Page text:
Who amongst us hasn’t had that ominous moment when we feel a scratch at the back of the throat and a bit of a sniffle coming on, so we whisk away to WebMD, only to learn, tragically, that we have hypersyphilis and endometribetes of the testicles? This is especially shocking for ladies. But WebMD is a doctor (it’s right in the damn name), so you can’t not believe the diagnosis. You face the fact that you’re going to die, probably later this afternoon, and set about getting your affairs in order. Your family gets the nice set of plates, your cat gets everything else.
Most of us have little bouts of hypochondria, and that’s normal. It usually just means that you chug orange juice through a beer funnel to get the most Vitamin C you can for a few days. We all do that, right? But this habit of looking up your ills online and allowing your fears to spiral out of control has its own name, and it’s cyberchondria.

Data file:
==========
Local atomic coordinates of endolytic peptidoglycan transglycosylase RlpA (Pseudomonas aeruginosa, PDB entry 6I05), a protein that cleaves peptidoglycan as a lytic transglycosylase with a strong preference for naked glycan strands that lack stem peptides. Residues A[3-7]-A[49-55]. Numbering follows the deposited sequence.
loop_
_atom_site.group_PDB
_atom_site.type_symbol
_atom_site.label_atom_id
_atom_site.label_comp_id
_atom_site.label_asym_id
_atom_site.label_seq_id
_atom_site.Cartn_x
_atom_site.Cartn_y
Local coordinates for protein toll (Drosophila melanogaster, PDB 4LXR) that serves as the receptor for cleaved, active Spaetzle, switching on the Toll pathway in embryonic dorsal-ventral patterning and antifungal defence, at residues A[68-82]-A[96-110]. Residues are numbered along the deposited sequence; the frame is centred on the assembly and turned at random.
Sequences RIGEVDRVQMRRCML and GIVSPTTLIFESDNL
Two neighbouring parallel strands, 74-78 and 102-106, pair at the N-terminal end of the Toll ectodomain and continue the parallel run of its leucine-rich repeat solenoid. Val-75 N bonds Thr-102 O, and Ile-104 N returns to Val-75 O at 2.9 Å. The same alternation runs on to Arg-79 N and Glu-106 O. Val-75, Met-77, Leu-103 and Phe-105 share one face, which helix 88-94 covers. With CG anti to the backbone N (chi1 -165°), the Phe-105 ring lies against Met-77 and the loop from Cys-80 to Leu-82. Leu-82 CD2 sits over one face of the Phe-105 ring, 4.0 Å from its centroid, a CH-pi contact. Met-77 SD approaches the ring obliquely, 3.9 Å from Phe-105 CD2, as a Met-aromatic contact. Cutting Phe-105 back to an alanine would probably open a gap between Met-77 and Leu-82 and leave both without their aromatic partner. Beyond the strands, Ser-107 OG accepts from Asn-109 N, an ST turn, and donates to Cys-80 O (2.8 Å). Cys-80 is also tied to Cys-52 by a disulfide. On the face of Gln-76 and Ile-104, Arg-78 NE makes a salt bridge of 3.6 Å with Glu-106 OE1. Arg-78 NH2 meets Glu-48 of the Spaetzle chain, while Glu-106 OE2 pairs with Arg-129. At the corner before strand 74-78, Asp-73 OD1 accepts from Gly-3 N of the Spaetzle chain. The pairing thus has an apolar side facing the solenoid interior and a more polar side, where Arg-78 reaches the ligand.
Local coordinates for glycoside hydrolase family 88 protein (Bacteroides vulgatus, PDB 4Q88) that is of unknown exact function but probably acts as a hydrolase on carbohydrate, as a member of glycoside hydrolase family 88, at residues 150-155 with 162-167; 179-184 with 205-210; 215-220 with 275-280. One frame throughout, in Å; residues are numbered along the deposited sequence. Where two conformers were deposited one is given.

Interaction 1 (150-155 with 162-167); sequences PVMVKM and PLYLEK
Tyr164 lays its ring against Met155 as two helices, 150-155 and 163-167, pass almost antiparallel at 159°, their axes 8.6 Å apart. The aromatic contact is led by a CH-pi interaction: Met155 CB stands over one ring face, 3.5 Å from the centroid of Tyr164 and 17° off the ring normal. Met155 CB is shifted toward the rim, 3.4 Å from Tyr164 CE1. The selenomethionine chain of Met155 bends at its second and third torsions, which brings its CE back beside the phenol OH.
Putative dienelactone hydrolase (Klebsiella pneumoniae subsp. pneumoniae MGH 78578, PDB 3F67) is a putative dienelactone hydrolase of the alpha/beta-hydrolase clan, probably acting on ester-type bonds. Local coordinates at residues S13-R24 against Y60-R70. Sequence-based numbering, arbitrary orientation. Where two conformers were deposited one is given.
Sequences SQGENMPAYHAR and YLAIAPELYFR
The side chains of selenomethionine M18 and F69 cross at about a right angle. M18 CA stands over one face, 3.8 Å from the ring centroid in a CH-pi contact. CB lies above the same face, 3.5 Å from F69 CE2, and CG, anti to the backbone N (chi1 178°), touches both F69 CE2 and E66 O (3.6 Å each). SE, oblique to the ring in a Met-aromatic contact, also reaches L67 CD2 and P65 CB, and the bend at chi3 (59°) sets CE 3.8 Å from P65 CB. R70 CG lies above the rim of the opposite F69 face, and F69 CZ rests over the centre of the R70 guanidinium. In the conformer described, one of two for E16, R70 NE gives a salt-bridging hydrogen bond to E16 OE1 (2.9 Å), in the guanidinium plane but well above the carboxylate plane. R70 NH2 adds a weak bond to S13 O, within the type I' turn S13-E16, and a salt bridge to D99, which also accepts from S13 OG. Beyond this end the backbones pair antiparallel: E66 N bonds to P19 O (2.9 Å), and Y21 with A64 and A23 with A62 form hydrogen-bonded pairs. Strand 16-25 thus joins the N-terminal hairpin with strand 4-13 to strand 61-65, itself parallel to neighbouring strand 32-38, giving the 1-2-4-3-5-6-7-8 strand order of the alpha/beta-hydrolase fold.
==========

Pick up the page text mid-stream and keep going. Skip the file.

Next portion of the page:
When you rush off to WebMD because you wake up every morning feeling sad and immediately think you’re manic-depressive, you start a furious chain of shittery that may end up snowballing into all manner of craptastical tomfoolery. Lacking the training to properly diagnose yourself and simply going by whatever symptom + disease combo comes up first in a Google search is more likely to stress you out, and when you do go see a physician, it’s also more likely to direct your diagnosis toward what you think you want or need to hear. Maybe you only have a headache and one swollen ass flap, but WebMD said that when combined with leaky nipples, it’s a sign of spinal liquefaction, so you bring up how you kind of do maybe remember having a drippy nipple the other day.